"With Hyperion gone, there’s one pure-play vendor taken off the market. Where previously you could say the top three is Business Objects, Cognos, and Hyperion, now you can say, the top two are Business Objects and Cognos, and the rest are further down," he indicates.
But isn’t Business Objects concerned about wrangling with an even bigger, brawnier competitor in Oracle? Not according to Loubser. "The problem with Oracle is that in two years time, after they sort through the business of cutting through the overlap and integrating what they’ve decided to keep from Hyperion, they’ll give you planning. They’ll give you really good planning. But where previously [with Hyperion] it was a pretty small implementation, now it involves implementing Fusion and implementing the rest of that huge application [stack]. For a lot of customers, it becomes just like implementing SAP all over again," he argues.
If It Looks Like Growth-by-Acquisition…
And speaking of SAP-- which has a respectable BI and analytics practice of its own—the German ERP giant likewise downplays the significance of Oracle’s move. SAP officials link Oracle’s Hyperion acquisition to what they claim is a growth-by-acquisition strategy. It might strike some as an inapposite riposte—it doesn’t explicitly address the competitive threat posed by an analytics and PM-rich Oracle, after all—but it’s a retort that’s reprised by representatives from Cognos, Business Objects, and other vendors, too. "Oracle's strategy, limited by its inability to grow on its own, has resorted to attempting to acquire customers," claims SAP vice-president of communications Bill Wohl. "This latest acquisition only further muddies Oracle's already cluttered application landscape."
SAP’s growth strategy, on the other hand, "focuses on organic growth, while we ‘tuck-in’ smart, well-placed acquisitions to round out our product capabilities on behalf of customers," Wohl concludes.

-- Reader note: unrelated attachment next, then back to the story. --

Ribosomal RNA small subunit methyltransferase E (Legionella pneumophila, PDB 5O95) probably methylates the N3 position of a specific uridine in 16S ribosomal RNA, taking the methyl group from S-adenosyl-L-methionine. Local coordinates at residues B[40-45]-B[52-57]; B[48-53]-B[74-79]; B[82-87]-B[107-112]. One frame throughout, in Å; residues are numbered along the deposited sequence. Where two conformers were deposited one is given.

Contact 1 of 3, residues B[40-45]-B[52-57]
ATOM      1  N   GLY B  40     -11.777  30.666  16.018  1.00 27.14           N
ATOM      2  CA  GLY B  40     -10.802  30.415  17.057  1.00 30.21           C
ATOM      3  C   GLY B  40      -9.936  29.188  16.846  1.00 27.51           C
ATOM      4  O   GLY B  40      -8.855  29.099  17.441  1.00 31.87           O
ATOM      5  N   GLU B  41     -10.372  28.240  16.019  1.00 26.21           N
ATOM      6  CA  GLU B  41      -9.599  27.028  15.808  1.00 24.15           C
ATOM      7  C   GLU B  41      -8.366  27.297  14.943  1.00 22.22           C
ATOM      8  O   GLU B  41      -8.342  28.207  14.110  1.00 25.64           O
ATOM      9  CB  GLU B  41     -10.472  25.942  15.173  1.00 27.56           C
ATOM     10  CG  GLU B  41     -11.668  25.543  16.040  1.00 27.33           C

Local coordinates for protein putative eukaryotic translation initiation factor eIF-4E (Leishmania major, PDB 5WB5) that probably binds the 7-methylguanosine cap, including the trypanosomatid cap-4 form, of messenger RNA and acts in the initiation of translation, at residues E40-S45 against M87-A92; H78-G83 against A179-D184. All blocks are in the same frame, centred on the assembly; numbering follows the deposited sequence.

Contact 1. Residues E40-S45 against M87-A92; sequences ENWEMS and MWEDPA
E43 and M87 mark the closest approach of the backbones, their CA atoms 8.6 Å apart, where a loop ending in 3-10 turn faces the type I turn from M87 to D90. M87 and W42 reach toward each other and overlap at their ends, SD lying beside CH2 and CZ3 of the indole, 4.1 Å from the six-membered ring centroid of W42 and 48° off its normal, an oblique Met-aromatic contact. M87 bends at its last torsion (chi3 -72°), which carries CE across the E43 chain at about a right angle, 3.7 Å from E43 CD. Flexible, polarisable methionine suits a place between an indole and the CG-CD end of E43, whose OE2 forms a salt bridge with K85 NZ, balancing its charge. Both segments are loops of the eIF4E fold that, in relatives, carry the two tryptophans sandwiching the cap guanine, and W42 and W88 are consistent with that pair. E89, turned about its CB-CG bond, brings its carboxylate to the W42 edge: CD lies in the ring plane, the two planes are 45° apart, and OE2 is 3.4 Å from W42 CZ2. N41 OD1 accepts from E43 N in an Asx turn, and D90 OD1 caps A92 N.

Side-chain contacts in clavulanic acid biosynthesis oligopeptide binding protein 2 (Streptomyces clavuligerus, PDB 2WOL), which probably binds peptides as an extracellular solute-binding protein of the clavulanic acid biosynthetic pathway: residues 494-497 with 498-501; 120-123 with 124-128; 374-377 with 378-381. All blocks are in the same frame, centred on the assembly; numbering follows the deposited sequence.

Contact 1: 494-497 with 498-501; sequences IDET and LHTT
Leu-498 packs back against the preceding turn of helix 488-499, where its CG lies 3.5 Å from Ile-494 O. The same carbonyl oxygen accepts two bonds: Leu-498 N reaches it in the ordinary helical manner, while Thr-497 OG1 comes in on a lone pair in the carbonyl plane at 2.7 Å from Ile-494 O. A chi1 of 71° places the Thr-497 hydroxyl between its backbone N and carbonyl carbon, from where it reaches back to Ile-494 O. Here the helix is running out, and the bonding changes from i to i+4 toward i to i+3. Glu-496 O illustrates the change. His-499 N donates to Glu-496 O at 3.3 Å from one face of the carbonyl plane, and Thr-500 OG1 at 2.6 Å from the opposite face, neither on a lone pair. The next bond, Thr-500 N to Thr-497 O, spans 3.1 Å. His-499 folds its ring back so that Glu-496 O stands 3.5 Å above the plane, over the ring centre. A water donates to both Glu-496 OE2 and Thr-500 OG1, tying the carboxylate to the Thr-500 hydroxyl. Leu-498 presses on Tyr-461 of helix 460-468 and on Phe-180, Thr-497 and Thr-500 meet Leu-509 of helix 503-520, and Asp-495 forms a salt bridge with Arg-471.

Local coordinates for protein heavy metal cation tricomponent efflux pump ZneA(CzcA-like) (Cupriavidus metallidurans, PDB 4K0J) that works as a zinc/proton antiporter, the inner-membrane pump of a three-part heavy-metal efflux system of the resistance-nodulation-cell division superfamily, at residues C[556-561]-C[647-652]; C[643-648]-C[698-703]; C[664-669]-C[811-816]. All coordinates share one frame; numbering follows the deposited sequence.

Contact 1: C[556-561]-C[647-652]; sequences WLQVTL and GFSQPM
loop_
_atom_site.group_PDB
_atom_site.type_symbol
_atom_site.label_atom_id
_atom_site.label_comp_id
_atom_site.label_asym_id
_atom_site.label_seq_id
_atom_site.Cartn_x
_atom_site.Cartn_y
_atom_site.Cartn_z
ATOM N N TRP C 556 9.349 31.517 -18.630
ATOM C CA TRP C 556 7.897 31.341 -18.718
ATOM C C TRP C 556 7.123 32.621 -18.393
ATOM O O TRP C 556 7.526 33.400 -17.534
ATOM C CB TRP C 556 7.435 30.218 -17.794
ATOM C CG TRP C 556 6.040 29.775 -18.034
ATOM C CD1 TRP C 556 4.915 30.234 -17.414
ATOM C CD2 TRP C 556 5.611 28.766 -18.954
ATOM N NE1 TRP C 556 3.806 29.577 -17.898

Business Objects’ Loubser, for his part, says Oracle’s Hyperion gambit fits a familiar pattern. "The timing of it was a little bit of a surprise, although from history, we know that Oracle always tries to do something big in the early year, because that’s one way they prop up their financial numbers. Their strategy at this point is to grow their revenues by acquiring other companies," he indicates.
And Gerry Cohen, CEO of BI pure-play Information Builders Inc. (IBI), says that for Oracle, such acquisitions are "a way to expand their market share. You might question why they chose to acquire a company [like Hyperion] where there’s so much overlap, but at this point, there aren’t many companies Oracle could acquire where there wouldn’t be at least some overlap."
If it looks like growth-by-acquisition and (figuratively, at least) smells like growth-by-acquisition, it just might be growth-by-acquisition, says Philip Russom, senior manager at TDWI research: "Oracle’s greater goal is growth for revenue and customer count, and it currently achieves growth primarily through acquisition, despite an impressive track record of building top-drawer tools in the past." Russom says this is an acceptable strategy—although he concedes it can be nerve-wracking for customers. "Unfortunately, [acquisitions] put customers through a lot of fear, uncertainty, and doubt," he says.